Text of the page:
Results for RQ3, regarding the improvement in civic virtues through cross-cutting exposure, did not support the normatively assumed benefits of deliberation. Although cross-cutting exposure influenced empathy, F (2, 37) = 6.50, p = .004, the direction appeared reversed: individuals who belonged to the conditions with the lowest level of cross-cutting exposure (M = 30.98, SD = 11.97) expressed a higher level of empathy than those exposed to the highest level of opinion dissimilarity (M = 16.88, SD = 6.60). Effects of the rule of equality on moderating the influence of cross-cutting exposure in enhancing one’s empathy and tolerance (RQ6) were not found significant, either.
We explored how some of the key normative conditions from deliberation theory can promote empirical benefits in the context of conflictual discussion over a gender issue via an online messaging application. Several research questions regarding the effects of cross-cutting exposure and the rule of equality on 1) the deliberativeness of gender-issue discussions, 2) participation in gender-related political activities, and 3) civic virtues such as empathy and tolerance and were proposed.
Experiencing a higher level of disagreement did not automatically transfer to a better quality of political discussion. However, the equality rule functioned as an important moderator: A greater level of cross-cutting exposure led to a higher level of rationality when the rule of equality was enforced. Individuals were more eager to deliver their arguments with the reasons that are relevant to the issue when equal opportunities to deliver their opinion were given. Further, our findings suggest that benefits from the interaction of the two aforementioned conditions are largely driven by the discussants exposed to the greatest level of disagreement while speaking. The equality rule helped these discussants argue with others in a more rational way. In this sense, a structured intervention to provide equal chances to speak for everyone may be crucial in relatively mixed-opinion interactions for ensuring participants, especially those who hold minority opinions, that they are being treated as reasonable discussants in a fair manner.
When the participants experience disagreement, they may react in two different ways: they would either actively persuade others on plausible grounds or rather remain silent or indifferent. When the other parties’ opinion is deemed as the majority and the discussed issues are socially controversial, the latter scenario seems more compelling (Noelle-Neumann, 1993; Scheufele & Eveland Jr, 2001). Once we take these complex possibilities into consideration, the next step is to address exactly how to transform hostile discussions into deliberative exchange of ideas encompassing reasonable arguments and mutual respect. Our experiment showed that the rule of equality in cross-cutting interactions rewarded participants with more logical expression, rather than making them retreat from mutual interaction. Thus, we conclude that providing equal opportunities to speak may be essential, especially for those holding minority opinions, to overcome feeling reluctant to talk to others who disagree with them.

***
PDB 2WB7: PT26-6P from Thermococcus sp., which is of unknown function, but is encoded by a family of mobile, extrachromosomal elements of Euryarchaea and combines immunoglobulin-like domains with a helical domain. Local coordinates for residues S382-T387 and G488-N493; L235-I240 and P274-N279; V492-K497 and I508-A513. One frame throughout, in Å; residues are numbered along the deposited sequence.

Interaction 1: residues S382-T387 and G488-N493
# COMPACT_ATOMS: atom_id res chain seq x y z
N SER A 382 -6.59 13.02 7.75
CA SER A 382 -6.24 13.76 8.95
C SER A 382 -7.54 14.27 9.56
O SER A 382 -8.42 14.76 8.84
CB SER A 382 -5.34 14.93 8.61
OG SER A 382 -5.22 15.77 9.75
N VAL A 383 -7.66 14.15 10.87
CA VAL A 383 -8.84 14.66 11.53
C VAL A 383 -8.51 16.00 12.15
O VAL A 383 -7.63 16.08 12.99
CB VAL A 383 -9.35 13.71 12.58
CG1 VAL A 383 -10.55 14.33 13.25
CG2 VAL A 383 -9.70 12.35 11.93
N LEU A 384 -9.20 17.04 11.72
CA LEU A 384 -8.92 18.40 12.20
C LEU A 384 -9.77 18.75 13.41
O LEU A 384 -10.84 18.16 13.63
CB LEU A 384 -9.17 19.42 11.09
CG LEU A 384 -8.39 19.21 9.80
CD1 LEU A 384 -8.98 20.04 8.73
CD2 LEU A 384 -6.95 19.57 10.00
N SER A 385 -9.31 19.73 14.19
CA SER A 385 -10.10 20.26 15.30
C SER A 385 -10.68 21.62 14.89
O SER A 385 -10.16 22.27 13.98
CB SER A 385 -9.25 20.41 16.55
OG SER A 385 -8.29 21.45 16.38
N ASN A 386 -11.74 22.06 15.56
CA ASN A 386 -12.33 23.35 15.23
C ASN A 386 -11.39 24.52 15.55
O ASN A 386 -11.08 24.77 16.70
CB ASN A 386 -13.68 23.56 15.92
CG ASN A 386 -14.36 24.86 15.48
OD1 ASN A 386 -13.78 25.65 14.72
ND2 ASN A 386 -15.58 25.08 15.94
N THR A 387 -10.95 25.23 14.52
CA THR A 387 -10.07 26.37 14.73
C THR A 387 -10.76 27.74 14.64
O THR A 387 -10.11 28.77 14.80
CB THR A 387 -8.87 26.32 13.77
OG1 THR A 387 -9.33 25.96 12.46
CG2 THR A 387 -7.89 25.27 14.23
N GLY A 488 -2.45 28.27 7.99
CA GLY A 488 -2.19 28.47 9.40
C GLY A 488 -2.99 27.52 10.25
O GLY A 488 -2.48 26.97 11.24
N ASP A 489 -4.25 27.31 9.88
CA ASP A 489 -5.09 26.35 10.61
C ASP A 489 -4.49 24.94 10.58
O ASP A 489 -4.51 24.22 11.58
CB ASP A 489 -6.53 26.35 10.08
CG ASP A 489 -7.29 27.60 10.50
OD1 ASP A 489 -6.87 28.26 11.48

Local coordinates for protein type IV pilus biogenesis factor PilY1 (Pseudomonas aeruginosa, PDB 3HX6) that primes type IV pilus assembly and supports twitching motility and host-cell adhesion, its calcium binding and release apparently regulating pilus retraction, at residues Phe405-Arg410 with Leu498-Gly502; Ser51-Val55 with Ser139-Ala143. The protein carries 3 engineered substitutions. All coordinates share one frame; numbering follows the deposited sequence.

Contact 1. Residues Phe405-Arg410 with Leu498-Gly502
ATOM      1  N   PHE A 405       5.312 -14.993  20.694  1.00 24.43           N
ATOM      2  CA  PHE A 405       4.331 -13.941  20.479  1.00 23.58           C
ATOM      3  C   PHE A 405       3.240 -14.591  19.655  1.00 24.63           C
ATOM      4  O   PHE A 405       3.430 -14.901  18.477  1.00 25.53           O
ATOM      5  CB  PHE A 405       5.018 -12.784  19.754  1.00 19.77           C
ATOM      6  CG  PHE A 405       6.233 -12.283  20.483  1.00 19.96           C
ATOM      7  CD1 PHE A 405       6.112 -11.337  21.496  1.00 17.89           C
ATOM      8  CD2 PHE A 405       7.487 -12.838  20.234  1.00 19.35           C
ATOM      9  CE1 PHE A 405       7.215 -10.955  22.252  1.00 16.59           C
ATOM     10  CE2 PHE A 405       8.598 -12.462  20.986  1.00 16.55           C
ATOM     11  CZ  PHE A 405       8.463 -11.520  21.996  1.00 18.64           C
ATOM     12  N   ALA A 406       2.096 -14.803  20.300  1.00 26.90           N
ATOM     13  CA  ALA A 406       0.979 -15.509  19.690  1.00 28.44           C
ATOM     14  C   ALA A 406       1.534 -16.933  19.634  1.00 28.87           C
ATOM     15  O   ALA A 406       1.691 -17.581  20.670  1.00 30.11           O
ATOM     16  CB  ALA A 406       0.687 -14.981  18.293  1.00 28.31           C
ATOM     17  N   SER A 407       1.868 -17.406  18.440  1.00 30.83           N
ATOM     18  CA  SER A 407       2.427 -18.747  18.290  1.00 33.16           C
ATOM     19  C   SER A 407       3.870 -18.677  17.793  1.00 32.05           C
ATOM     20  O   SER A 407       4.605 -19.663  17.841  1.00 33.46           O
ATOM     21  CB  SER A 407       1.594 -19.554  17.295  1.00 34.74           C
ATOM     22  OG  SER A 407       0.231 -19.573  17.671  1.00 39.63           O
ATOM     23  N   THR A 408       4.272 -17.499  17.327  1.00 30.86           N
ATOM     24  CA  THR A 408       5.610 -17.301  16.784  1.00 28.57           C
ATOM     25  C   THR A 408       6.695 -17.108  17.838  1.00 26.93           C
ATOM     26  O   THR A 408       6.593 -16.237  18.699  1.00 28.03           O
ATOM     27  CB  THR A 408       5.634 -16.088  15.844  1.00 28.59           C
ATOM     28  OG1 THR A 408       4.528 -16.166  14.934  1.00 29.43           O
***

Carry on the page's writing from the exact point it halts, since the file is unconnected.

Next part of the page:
Similar patterns arose regarding political participation related to gender issues. As stated in a recent meta-analysis (Matthes et al., 2019), the experience of political difference did not directly influence how much people participated in gender-related political activities. However, when the equality rule was additionally enforced, motivation to participate increased among those who were engaged in gender-related discussions either as a minority or as a majority. First, the groups exposed to the highest level of disagreement (i.e., 75%) may have solidified their rational grounds to argue against the majority’s opinion (i.e., heightened rationality in speaking) and felt more need to take action for their own political beliefs when they are given equal chances to speak. On the other hand, the groups assigned to the lowest level of cross-cutting exposure (i.e., 25%) may have experienced a greater level of social acceptance for their opinion through the equality rule. However, these interpretations are only tentative for now and should be subjected to future investigation.
For civic virtues, the role of the equality rule was found limited; it did not appear as a critical moderator for the effects of hearing the other side. Whereas encountering conflicting opinions decreased empathy toward the opposing side and failed to cultivate tolerance for disagreement, additionally enforcing the rule of equality did not make any meaningful changes.
While academics have long debated on the extent to which cross-cutting exposure is normatively meritorious (e.g., Mutz, 2006), we focused on the interactions of the two essential conditions for deliberation and demonstrated that the providing equal opportunities for speech in cross-cutting online discussions can be vital to minimize the gap between deliberative ideals and actual political outcomes. This finding is highly relevant to the current landscape of gender politics in South Korea where inter-gender dialogue is becoming extremely heated and polarized especially in online contexts. Our findings suggest that online deliberative interventions could be a productive solution for the hostilities surrounding gender issues. Applying the rule of equality in the exchange of opposing viewpoints may function as a starting point for individuals to transform themselves into more reasoning, respecting, and participating citizens.